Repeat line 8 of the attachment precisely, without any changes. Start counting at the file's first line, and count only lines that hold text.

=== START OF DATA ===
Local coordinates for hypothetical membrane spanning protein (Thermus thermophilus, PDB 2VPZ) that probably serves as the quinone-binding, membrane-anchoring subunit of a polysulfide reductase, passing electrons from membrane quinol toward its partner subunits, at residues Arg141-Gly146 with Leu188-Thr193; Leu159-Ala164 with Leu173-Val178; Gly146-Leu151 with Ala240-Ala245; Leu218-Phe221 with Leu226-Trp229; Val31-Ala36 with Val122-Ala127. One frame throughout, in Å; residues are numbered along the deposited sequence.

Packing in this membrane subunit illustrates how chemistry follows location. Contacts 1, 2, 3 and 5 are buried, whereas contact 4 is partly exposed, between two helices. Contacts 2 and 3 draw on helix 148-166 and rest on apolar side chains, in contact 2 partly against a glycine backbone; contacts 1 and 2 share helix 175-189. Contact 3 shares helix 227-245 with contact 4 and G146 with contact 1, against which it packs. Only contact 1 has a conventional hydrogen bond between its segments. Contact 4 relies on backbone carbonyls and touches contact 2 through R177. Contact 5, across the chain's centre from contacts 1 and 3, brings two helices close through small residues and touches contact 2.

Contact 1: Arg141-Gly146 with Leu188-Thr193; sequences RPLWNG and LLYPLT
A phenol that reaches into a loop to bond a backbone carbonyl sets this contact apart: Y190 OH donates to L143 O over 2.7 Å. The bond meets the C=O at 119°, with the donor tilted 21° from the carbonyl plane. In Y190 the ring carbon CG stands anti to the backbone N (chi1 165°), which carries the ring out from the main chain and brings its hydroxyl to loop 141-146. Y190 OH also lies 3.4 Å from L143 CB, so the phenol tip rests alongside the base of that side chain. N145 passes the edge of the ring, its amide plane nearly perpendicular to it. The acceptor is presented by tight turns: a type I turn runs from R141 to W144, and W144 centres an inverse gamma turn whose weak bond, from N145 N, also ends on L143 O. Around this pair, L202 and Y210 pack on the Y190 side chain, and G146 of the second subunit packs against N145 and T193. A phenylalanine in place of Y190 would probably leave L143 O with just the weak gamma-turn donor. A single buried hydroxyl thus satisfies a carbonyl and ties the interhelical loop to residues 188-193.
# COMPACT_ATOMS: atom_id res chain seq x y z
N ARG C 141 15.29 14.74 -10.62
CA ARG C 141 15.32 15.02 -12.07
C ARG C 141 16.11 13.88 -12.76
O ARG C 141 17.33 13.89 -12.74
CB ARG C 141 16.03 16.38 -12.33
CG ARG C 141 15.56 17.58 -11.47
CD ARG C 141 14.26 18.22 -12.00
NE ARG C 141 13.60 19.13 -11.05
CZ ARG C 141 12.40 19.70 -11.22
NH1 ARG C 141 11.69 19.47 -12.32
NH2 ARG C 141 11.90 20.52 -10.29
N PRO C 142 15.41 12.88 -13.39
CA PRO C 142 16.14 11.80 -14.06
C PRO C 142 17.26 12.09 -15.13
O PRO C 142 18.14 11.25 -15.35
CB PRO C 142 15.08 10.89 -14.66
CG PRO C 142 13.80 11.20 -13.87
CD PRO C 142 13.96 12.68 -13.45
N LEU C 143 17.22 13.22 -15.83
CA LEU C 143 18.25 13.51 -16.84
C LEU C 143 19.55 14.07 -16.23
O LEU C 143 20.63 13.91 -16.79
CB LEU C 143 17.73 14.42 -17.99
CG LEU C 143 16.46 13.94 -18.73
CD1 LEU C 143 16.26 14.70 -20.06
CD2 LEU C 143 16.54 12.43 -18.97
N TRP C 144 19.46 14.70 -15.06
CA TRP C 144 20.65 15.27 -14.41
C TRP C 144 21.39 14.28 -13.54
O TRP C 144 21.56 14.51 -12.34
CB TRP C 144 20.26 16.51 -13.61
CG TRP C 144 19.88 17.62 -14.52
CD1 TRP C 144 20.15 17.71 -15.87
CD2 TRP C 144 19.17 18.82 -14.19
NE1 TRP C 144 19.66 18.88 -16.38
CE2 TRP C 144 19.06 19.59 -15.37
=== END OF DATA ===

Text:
C ARG C 141 16.11 13.88 -12.76